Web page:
The best part was that I had a front seat view from a balcony at Balmain (not a mile from the famous Harbor Bridge). And it came with free glasses of wine, scrumptious desserts, and an unending supply of conversations with 50- to 60-year-olds whom I had never met before that day. All in all, a good combination.

Still, after 10 hours of that I was ready for the show to start.

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Christmas in My Thongs (aka, Flip Flops)

Climbing a tree on Christmas Eve

(Disclaimer: I know I already posted about Christmas, but there’s so much to say about say about the Aussie holiday season that I thought I’d indulge one more time).

I woke up on Christmas morning a blurry mess, knowing I was supposed to do something. Oh, that’s right. I’m supposed to celebrate Christmas with my family over Skype. I flipped open my screen, to my brother’s cheery face. I put a piece of paper in the corner of the screen to hide my disheveled mess staring back at me. The 16-hour time lag had struck again, and I had found myself on the short end of the stick. My mom, dad, and sister popped onto the screen. They looked fresh and ready to go to their Christmas Eve service. We exchanged Christmas greetings for about an hour, then I closed the screen. It was time to open presents with my adopted family.

The Honors are one of those families you feel like you were always supposed to be part of. They’re tremendously close and even more tremendously fun. Many families might play a board game together for fun. The Honors play pranks together.

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Meet (the Real) Australia

Crimes that could send you to Australia

Australia is a land of impressions. These impressions usually involve crocodiles, kangaroos, cool accents, and Finding Nemo.

It is generally decided that Australia is an agreeable country and fairly innocuous—minus all of the dangerous animals it claims. There are few who despise it (it is really much too far away from everything to cause much trouble) and even fewer who really take the time to get to know it (except for the occasional fascination with its cult classics like Crocodile Dundee and The Man from Snowy River). If we’re like most people we tend to think of Australia as a quiet little nook on the other side of the world that we’d all like to visit someday, but probably won’t.

This is how the hilarious travel writer Bill Bryson describes the country:

“Australia doesn’t misbehave. It is stable and peaceful and good. It doesn’t have coups, recklessly overfish, arm disagreeable despots, grow coca in provocative quantities, or throw its weight around in a brash and unseemly manner.”

In short, Australia doesn’t do much.

In reality, however, Australia is quite a brilliant country. Here are some fascinating factoids about this famously sunburnt nation.

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Christmas in Oz

Sydney Harbor (the view from my deck)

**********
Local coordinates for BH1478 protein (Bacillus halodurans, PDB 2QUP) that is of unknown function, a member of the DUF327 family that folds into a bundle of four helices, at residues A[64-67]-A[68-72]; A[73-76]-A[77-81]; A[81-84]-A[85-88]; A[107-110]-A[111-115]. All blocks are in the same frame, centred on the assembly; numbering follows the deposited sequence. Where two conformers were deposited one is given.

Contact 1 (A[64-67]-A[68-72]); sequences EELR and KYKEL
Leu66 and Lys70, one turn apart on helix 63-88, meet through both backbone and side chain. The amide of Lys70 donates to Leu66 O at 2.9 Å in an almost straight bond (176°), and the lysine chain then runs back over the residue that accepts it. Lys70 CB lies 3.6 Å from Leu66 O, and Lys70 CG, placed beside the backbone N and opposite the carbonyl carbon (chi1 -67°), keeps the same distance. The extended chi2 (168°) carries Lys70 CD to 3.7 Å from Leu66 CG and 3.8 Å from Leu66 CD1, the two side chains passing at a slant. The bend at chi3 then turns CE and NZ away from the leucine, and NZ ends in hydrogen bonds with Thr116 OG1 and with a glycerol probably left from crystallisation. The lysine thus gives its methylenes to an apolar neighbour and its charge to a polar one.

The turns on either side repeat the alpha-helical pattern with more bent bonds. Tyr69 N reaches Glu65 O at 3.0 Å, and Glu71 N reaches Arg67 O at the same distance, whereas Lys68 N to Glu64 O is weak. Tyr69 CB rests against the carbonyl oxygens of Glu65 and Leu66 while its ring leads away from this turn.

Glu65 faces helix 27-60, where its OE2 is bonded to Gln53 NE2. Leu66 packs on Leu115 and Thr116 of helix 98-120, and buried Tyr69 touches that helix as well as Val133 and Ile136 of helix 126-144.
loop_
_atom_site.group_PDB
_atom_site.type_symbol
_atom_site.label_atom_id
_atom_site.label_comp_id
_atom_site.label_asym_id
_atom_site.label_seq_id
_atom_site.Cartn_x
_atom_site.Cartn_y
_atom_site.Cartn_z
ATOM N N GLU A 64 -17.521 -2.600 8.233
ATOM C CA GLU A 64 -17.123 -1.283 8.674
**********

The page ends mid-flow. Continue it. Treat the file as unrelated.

You know you’re in Australia when it’s December 17th and you’re wearing your bathing suit and eating squishy mangoes. I must admit, it doesn’t feel much like Christmas here on the other side of the world.

I arrived into Sydney on Monday (after a delightful week of chasing cows in Wellington), and immediately ripped off my sweater, wishing I was wearing shorts instead of jeans. Crossing the Pacific Ocean from New Zealand to Australia is like crossing into another season. Although it’s summer in New Zealand as well, it’s the jacket and trousers kind of summer. Not so in the Land of Oz (aka Australia). (Side note: I’m not really sure why they call it Oz. There aren’t yellow brick roads or anything).

So while everyone in the States is probably baking Christmas cookies and dusting off those first layers of snow from the windshields, I’m here lathering up the sunscreen and wishing I brought more tank tops.

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Away I Go!

In a small manilla envelope, I have two dark blue booklets. Under the front cover of one reads: citizen of the United States. In the second, similar words: an Australian citizen. The slight discrepancy in those titles makes all the difference.

Despite the glamorous connection I feel with Jason Bourne, the owning of two passports means that I belong to two nations. But sometimes I feel neither of them belong to me.

I have never felt comfortable answering the question, Where are you from? In Washington, DC, everyone asks everyone where they are from, because no one is actually from DC. Everyone is from somewhere else. It’s a simple question. It should elicit a simple response. But I stumble. Well, my family lives in Indiana, but I grew up all over the Midwest, and before that I lived in Australia. I was born there, actually.

But where am I from, really?

I don’t know.

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A Lament for a Sunburnt Country

Hans Heysen

Hans Heysen

Above my mantle hangs a replica of a South Australian pastoral scene. Like cows, kangaroos graze beneath arching white trees. Muted green, the land rests peacefully in its arid beauty, beckoning me home.

I am an Australian, though I don’t fully understand what that means. Born 26 years ago in a New South Wales hospital to two American parents, I have dual citizenship in a country I don’t really know, except for seven years of childish impressions. I know a bit of its temperate climate, its brogue-ish tongue, and its endearing people, but I have not lived with it through sorrow. (Continue reading here.)